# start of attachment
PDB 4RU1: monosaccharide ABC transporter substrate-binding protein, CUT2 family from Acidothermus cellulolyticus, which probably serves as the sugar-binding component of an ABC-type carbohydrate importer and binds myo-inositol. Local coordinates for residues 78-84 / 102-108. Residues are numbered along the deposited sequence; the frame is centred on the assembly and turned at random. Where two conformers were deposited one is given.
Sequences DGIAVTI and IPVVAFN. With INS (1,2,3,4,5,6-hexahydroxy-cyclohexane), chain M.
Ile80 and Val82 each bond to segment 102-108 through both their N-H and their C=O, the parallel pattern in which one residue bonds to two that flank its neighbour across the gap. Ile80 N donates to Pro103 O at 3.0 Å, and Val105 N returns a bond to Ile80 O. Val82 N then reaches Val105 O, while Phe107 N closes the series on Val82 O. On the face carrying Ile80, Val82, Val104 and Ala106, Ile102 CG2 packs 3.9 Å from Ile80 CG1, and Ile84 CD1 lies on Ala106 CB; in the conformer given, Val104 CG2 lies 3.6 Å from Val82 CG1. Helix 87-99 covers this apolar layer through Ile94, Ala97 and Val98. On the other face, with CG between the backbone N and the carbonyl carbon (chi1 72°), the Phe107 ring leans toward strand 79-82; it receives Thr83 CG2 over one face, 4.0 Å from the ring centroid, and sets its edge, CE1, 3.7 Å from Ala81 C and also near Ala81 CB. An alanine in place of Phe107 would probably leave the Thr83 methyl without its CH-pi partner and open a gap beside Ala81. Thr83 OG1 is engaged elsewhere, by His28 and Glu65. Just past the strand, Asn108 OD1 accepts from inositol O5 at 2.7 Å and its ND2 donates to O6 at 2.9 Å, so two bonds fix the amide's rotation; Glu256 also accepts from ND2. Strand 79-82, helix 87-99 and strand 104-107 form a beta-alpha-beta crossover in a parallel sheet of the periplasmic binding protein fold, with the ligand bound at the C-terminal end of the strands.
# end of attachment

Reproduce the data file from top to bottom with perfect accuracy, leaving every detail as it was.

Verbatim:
PDB 4RU1: monosaccharide ABC transporter substrate-binding protein, CUT2 family from Acidothermus cellulolyticus, which probably serves as the sugar-binding component of an ABC-type carbohydrate importer and binds myo-inositol. Local coordinates for residues 78-84 / 102-108. Residues are numbered along the deposited sequence; the frame is centred on the assembly and turned at random. Where two conformers were deposited one is given.
Sequences DGIAVTI and IPVVAFN. With INS (1,2,3,4,5,6-hexahydroxy-cyclohexane), chain M.
Ile80 and Val82 each bond to segment 102-108 through both their N-H and their C=O, the parallel pattern in which one residue bonds to two that flank its neighbour across the gap. Ile80 N donates to Pro103 O at 3.0 Å, and Val105 N returns a bond to Ile80 O. Val82 N then reaches Val105 O, while Phe107 N closes the series on Val82 O. On the face carrying Ile80, Val82, Val104 and Ala106, Ile102 CG2 packs 3.9 Å from Ile80 CG1, and Ile84 CD1 lies on Ala106 CB; in the conformer given, Val104 CG2 lies 3.6 Å from Val82 CG1. Helix 87-99 covers this apolar layer through Ile94, Ala97 and Val98. On the other face, with CG between the backbone N and the carbonyl carbon (chi1 72°), the Phe107 ring leans toward strand 79-82; it receives Thr83 CG2 over one face, 4.0 Å from the ring centroid, and sets its edge, CE1, 3.7 Å from Ala81 C and also near Ala81 CB. An alanine in place of Phe107 would probably leave the Thr83 methyl without its CH-pi partner and open a gap beside Ala81. Thr83 OG1 is engaged elsewhere, by His28 and Glu65. Just past the strand, Asn108 OD1 accepts from inositol O5 at 2.7 Å and its ND2 donates to O6 at 2.9 Å, so two bonds fix the amide's rotation; Glu256 also accepts from ND2. Strand 79-82, helix 87-99 and strand 104-107 form a beta-alpha-beta crossover in a parallel sheet of the periplasmic binding protein fold, with the ligand bound at the C-terminal end of the strands.